Wolfe garnered 32.6 percent of the votes while Rogers received 30 percent, according to unofficial results from the Thurston County Auditor’s Office on Tuesday night.
The results show the two Democrats topping former Tenino mayor Ken Jones, a Republican who received 24 percent of the votes, and former county commissioner George Barner, who pulled in 12 percent of the votes. Barner listed “Independent Demo” as his party preference on the ballot.
“I am very happy and very pleased and am looking forward to a positive and very productive campaign on the issues,” Wolfe, 67, said Tuesday night from Democratic headquarters in downtown Olympia. In addition to serving as a county commissioner, Wolfe has served three terms on the state House of Representatives.
If re-elected, Wolfe said she looks forward to the county moving to the newly built Accountability and Restitution Center in 2013, continuing the implementation of the recently adopted critical-areas ordinance and looking seriously into having impact fees for the county to supplement development.
“I just want to keep it positive and focused on the issues, and hope that’s what we both do,” Wolfe said. “I really want to thank everyone that worked so hard on my campaign. It was a whole lot of work and I’m looking forward to more.”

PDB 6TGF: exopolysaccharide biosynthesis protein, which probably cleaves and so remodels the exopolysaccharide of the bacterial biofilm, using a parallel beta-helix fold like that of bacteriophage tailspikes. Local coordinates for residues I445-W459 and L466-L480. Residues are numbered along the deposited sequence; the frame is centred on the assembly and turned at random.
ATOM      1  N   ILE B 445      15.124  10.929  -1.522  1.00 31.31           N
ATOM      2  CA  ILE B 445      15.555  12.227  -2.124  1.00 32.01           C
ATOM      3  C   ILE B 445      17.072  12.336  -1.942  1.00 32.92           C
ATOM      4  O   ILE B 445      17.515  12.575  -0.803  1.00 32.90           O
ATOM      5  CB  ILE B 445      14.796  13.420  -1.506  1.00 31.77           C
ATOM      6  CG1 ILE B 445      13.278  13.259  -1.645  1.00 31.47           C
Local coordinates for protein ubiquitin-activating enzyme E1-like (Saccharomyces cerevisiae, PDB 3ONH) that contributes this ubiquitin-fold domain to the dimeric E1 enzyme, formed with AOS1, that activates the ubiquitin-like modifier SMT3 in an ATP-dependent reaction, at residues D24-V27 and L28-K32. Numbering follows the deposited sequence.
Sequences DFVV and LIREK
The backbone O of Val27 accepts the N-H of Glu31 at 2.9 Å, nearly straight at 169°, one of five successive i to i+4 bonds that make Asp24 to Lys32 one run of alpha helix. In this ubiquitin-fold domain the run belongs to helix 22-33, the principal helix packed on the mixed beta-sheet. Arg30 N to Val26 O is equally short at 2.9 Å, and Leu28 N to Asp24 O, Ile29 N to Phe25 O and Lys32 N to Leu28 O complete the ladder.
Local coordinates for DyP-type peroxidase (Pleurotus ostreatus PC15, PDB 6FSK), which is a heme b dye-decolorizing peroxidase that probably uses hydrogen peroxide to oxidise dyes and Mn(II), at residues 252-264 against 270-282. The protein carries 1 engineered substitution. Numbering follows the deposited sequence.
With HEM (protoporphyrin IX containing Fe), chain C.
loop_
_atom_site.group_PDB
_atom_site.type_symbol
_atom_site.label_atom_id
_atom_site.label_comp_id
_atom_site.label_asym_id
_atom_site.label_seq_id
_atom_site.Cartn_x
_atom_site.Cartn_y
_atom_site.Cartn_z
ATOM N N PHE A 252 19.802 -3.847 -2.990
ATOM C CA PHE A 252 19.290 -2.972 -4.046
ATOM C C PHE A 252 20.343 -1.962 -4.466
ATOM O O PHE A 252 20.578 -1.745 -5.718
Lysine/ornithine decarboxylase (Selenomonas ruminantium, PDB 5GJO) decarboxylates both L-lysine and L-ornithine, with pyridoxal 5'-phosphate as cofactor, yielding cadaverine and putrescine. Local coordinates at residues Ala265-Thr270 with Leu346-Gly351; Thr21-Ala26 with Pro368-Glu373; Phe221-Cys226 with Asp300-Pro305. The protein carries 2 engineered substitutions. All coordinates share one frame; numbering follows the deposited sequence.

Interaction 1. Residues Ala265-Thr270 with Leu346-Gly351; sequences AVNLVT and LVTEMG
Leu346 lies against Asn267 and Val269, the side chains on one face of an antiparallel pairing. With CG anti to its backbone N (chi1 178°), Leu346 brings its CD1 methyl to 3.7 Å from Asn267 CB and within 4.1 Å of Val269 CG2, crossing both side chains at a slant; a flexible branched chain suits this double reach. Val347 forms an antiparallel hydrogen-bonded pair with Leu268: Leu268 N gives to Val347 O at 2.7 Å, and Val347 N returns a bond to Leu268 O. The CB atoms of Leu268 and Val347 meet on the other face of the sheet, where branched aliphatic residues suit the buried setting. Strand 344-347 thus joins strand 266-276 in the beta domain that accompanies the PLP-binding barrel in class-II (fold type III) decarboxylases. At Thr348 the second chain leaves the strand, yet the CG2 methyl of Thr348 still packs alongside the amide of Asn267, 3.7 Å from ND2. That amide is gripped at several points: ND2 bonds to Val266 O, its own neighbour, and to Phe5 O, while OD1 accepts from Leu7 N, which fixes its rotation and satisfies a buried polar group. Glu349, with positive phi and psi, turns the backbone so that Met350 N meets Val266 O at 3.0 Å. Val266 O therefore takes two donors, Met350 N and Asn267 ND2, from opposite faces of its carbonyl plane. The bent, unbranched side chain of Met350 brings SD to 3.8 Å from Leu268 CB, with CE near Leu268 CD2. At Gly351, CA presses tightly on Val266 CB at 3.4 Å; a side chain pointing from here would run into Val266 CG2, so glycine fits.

Rogers, an Olympia Councilwoman since 2010, said she had no idea how the primary election would go, but is relieved to have apparently made it through to the general election.
“It’s been a very close race and it will be interesting to see where George and Ken’s voters go to,” she said. “You can’t predict anything, all we can do is campaign as hard as possible and make sure we are reaching out to the people.”
Rogers also has served on the Thurston County Economic Development Council, Intercity Transit Authority, Thurston County Law and Justice Council and Thurston County Planning Commission.
Rogers said she is looking forward to putting the skills she has utilized at the city level to the test at the county level. If elected, her focus would be on keeping jobs in Thurston County and being responsible with county dollars, in reference to the 2-year-old ARC that remains empty.
She hopes to address the issues the other candidates brought up.
“There are a lot of people who live in south county, about 38 percent, and they haven’t been heard,” Rogers said. “They have a right just as much as everyone else to be well represented and that is something I hope to do, listen to everyone regardless where in the county they live or what party they are from – if they live in Thurston County, they count.”